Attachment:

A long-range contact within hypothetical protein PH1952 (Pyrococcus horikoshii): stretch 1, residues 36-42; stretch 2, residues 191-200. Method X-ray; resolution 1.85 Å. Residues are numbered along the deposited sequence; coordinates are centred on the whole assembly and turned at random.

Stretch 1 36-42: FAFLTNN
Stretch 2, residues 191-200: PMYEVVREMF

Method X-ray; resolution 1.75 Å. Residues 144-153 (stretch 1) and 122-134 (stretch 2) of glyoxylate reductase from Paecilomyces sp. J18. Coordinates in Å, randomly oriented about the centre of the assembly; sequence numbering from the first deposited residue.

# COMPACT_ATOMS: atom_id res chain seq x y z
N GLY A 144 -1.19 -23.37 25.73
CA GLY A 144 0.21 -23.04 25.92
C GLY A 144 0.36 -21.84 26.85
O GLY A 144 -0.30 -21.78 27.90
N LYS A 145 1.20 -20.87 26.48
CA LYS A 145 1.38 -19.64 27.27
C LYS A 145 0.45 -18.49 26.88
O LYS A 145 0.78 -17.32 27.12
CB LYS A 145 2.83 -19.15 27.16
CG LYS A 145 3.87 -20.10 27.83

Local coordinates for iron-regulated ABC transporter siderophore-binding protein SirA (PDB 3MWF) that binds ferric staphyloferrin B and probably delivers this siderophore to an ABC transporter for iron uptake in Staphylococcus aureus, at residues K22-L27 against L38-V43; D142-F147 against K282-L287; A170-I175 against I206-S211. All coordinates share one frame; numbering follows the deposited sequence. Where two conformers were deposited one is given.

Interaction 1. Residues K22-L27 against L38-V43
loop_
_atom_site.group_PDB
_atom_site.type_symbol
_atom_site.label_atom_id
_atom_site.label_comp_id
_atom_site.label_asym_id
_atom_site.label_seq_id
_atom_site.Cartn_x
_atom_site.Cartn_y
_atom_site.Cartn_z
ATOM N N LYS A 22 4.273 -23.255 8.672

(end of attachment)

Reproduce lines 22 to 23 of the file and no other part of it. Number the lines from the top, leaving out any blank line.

_atom_site.label_comp_id
_atom_site.label_asym_id